Boris Johnson set to push for ‘liberal Brexit’
Boris Johnson allies say some in the Cabinet did come to his support during the exchanges on the NHS. But that’s not what it felt like in the room if you listen even to pro-Leave Cabinet members.
One Cabinet minister said that Michael Gove and Chris Grayling “didn’t row towards him, they rowed past. The rest of us just rammed his boat.”
The Prime Minister started the process off with remarks that included a brief lecture on how pre-briefing contributions is not the way to get business done in Cabinet. Other ministers, quite a few of them, then piled in speaking from the same script. Boris Johnson, according to one round the table, kept his composure but was clearly not happy. “It was not a pleasant thing to see,” one Cabinet member said.
When it came to Mr Johnson’s turn to speak he was late in the line-up, as Mrs May decided the order of who spoke. Some, like Liam Fox, kept their comments thinly veiled. Amber Rudd sounds like she may have been a little more obvious about who her remarks were directed at. Mr Johnson didn’t put a figure on what spending should be. Cabinet colleagues said the wind had gone out of his sails. One said: it was “not so much a call to arms more a whimper.”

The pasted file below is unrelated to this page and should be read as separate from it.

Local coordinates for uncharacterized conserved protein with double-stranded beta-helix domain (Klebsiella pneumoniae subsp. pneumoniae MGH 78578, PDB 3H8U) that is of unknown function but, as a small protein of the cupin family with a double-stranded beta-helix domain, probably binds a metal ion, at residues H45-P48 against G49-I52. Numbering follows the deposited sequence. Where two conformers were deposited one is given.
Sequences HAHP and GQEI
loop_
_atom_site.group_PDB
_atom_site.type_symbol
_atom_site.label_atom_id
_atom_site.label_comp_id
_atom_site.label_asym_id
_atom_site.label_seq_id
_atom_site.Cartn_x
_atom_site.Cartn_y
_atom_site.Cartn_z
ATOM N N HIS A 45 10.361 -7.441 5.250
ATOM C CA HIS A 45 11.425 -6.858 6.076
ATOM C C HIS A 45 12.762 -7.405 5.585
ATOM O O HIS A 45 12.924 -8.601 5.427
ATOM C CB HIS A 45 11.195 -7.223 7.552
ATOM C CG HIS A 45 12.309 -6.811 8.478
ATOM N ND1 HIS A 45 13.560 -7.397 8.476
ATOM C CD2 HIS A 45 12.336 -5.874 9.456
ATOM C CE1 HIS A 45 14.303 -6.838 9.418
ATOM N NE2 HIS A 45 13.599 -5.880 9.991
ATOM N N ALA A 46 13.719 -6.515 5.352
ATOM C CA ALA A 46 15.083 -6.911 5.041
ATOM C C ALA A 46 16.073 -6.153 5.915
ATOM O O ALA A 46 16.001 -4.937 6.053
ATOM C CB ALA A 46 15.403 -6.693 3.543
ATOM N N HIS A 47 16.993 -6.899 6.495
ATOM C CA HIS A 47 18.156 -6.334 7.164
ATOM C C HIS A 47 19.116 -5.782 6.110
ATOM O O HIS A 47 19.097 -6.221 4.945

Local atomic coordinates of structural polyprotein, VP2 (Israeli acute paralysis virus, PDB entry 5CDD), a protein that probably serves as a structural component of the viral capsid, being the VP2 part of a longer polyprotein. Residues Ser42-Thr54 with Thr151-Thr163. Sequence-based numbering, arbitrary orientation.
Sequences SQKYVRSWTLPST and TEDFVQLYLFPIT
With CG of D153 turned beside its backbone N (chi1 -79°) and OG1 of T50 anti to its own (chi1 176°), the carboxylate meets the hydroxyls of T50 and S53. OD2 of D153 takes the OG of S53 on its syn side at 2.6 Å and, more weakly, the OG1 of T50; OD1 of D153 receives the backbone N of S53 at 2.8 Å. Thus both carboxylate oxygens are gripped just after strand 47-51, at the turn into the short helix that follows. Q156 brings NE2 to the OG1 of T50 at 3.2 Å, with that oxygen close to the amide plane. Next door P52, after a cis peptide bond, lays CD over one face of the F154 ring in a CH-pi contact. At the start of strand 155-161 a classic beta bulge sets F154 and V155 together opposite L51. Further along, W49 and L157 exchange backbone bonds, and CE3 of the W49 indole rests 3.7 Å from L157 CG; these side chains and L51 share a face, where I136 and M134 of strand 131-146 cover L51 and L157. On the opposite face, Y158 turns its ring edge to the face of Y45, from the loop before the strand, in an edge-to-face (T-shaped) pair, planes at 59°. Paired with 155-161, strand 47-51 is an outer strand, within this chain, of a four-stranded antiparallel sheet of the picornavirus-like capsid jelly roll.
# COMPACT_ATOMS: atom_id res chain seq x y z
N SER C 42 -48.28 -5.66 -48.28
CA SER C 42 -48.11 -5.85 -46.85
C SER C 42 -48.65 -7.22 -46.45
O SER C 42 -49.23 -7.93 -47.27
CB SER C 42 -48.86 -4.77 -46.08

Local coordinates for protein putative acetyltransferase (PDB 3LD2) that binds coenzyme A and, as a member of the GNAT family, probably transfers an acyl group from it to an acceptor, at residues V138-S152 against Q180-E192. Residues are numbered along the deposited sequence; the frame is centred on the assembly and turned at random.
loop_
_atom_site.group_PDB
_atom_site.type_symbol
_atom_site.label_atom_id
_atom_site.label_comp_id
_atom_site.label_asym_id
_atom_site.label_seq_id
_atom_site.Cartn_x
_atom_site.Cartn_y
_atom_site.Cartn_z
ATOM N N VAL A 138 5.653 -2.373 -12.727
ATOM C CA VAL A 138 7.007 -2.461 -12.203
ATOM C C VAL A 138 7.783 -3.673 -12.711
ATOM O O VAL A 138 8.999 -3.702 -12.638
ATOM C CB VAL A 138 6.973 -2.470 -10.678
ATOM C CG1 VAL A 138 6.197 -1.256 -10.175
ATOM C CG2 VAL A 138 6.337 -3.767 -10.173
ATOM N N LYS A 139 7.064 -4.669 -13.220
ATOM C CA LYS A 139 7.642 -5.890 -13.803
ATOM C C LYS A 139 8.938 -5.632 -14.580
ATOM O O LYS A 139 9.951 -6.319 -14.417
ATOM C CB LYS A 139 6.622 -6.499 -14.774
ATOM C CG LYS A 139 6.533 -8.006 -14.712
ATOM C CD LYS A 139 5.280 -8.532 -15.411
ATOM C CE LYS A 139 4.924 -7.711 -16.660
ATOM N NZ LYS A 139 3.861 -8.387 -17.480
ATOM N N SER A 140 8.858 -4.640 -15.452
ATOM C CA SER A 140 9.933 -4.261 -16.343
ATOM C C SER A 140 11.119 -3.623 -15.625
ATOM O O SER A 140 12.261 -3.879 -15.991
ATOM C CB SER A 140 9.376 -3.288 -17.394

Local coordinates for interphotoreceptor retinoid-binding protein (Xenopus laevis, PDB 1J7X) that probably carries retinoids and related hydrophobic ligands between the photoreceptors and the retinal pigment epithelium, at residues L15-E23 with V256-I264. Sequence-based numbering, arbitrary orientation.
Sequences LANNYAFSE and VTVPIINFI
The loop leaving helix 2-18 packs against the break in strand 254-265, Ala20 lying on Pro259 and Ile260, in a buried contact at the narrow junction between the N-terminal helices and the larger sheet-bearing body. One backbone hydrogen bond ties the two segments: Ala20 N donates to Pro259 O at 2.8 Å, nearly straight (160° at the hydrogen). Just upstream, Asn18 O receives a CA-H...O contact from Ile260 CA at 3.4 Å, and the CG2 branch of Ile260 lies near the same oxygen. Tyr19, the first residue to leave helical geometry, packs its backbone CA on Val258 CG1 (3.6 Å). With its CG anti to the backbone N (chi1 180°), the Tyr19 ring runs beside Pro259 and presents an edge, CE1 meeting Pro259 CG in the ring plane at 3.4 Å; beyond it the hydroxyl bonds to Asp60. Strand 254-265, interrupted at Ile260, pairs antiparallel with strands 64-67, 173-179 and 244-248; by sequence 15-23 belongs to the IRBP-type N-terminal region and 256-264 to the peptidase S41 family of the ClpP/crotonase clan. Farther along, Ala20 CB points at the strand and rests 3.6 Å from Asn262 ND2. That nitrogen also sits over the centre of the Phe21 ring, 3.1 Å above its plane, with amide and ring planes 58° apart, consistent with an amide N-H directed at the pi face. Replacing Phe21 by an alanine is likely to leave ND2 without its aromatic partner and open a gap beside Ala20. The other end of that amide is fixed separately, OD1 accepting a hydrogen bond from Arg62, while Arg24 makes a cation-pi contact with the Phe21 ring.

Allies of Mr Johnson say he’s winning the argument because Mrs May acknowledged at the outset of the whole discussion that there should be more spending on priority areas including the NHS after Brexit. But she’s working to a different timetable. Mr Johnson wants a commitment now and the spending to start next year. He thinks more spending is inevitable and the government might as well get ahead of the curve and get itself associated with that spending rather than playing catch-up later and giving political space to Labour.
Mrs May’s team have fended off earlier pleas from Boris Johnson to dole out millions and Brexit-badge them. Some around her believe the Vote Leave pledge is toxic and she shouldn’t come near it. They think Boris Johnson is trying to get them to lift the albatross off his neck for his own political purposes and don’t see why they should oblige. Their logic runs that honouring campaign pledges you didn’t write or agree with is not the way to make value for money decisions on spending.
But this all comes at a moment when backbench attacks on Mrs May’s leadership having one of their regular spikes. The trigger this time was probably in large measure the reshuffle but also persistent rumours that Mrs May believes she should stay around in the Tory leadership a lot longer than March 2019.
Tory MPs mutter of a domestic legislative wilderness and a complete lack of ambition in a leadership without imagination, dare or drive. Some say they want to push Mrs May on not push her off her perch. Others seem up for the latter. One former minister told me “she is killing the Conservative Party. This can’t go on.” Many think that it will go on because the party splits the moment it doesn’t.
One ally of Boris Johnson insists he is in the “push” not “push off perch” category. But you’ll have a very hard time convincing some of his Cabinet colleagues of that Mr Johnson’s next sortie is said to be a speech on “liberal Brexit.” One source said he wants to celebrate “a beautiful moment of democracy” and rescue it from an image of “torrid nastiness.”